20 February 2007

32-bit Windows Script Components under 64-bit Windows

We're currently setting up a new suite of 64-bit web and database servers at work all running Windows Server 2003 x64 Edition. We've got quite a few legacy 32-bit Windows Script Components we need to use which by all accounts should run fine in the 32-bit environment provided by WOW64.

Imagine our surprise when, on registering the components, none of them worked - throwing errors at the point of instantiation.

WOW64 is rather an odd beast; residing as it does in it's own SYSWOW64 folder in the Windows directory. This folder essentially contains the 32-bit versions of all the DLLs and things that are available in a 32-bit version of Windows. The caveat being that in order to get your 32-bit fare to work you need to call on the services of these SYSWOW64 versions rather than the ones in the folder still called SYSTEM32 (note the stupid naming convention).

When registering WSC's you actually register the hosting service, scrobj.dll with regsvr32.exe, passing the path to your WSC as the command line for scrobj.dll using the /i switch e.g.

regsvr32 /i:"C:\Components\Display.wsc" "C:\WINDOWS\SYSTEM32\scrobj.dll"

Oddly the Register option in the file association for WSC's seems to mix versions, calling the 64-bit version of regsvr32.exe and the 32-bit version of scrobj.dll.

"C:\WINDOWS\system32\REGSVR32.EXE" /i:"%1" "C:\WINDOWS\SYSWOW64\scrobj.dll"

I'm not sure of the significance of this mixed version thing, however it didn't work in our case so we added a 32-bit Register option which called the 32-bit versions of both files from the SYSWOW64 folder e.g.

"C:\WINDOWS\SYSWOW64\REGSVR32.EXE" /i:"%1" "C:\WINDOWS\SYSWOW64\scrobj.dll"

and a 32-bit Unregister e.g.

"C:\WINDOWS\SYSWOW64\REGSVR32.EXE" /u /n /i:"%1" "C:\WINDOWS\SYSWOW64\scrobj.dll"

which sorted the issue.

13 February 2007

XML namespace prefixes in MSXML

If you're working with XSL or a similar technology that makes use of XML namespace prefixes using the Microsoft XML DOM you'll likely run into problems if you try to do anything more than just load in a file.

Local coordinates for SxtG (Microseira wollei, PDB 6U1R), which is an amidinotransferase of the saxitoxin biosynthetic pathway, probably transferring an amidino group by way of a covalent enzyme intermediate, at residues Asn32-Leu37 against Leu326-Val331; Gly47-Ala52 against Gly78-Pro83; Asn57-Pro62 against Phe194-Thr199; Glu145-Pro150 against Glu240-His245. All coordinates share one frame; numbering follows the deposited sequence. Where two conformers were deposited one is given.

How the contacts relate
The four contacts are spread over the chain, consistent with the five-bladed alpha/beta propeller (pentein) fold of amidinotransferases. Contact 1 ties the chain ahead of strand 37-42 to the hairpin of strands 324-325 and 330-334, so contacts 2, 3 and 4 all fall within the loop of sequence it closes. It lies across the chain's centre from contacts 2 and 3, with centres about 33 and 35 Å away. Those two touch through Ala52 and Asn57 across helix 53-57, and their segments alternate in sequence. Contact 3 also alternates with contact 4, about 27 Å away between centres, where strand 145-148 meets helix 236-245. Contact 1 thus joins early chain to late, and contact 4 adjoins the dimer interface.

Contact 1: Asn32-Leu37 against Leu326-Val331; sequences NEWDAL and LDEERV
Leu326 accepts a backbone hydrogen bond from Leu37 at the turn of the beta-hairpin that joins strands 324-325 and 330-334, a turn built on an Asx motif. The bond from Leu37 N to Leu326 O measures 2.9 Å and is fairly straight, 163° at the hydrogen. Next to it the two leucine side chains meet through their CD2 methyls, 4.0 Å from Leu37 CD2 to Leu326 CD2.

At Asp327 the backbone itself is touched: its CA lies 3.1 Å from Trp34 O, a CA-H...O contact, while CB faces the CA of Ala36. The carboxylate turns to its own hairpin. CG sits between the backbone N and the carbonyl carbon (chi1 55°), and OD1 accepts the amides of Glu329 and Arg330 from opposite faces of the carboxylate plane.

Adding elements

The W3 DOM specification includes a createElementNS method for creating an element scoped within a namespace however MSXML doesn't. You can create an element with a prefix using createElement but this doesn't correctly register the namespace of the node and you'll get a schema error something like:

msxml3.dll: Keyword xsl:stylesheet may not contain xsl:include.

In order to create an element and register it correctly you have to use createNode instead which takes node type (1 for an element), node name and namespace URI as arguments e.g.

Set ndIncl = xslDoc.createNode(1, "xsl:include",

Using XPath

Similar to the createElement problem, even if you've only loaded an XSL document you won't be able to use XPath to query it because oddly the namespaces aren't automatically registered with XPath e.g.

Set nlTemps = xslDoc.documentElement.selectNodes("/xsl:stylesheet/xsl:template")

yields the following error:

msxml3.dll: Reference to undeclared namespace prefix: 'xsl'.

To get this to play ball you have to set the "SelectionNamespaces" second-level property which takes a space delimited list of namespace definitions using a setProperty call of the form:

xslDoc.setProperty "SelectionNamespaces",


05 February 2007

XML and SQL Server

In this post i'll cover how you can get SQL Server to return data as XML by using the FOR XML command and how you can use XML as input for updating records and as a rich argument for row returning stored procedures using the OPENXML command.

There are lots of reasons you may want to get data out of a database as XML: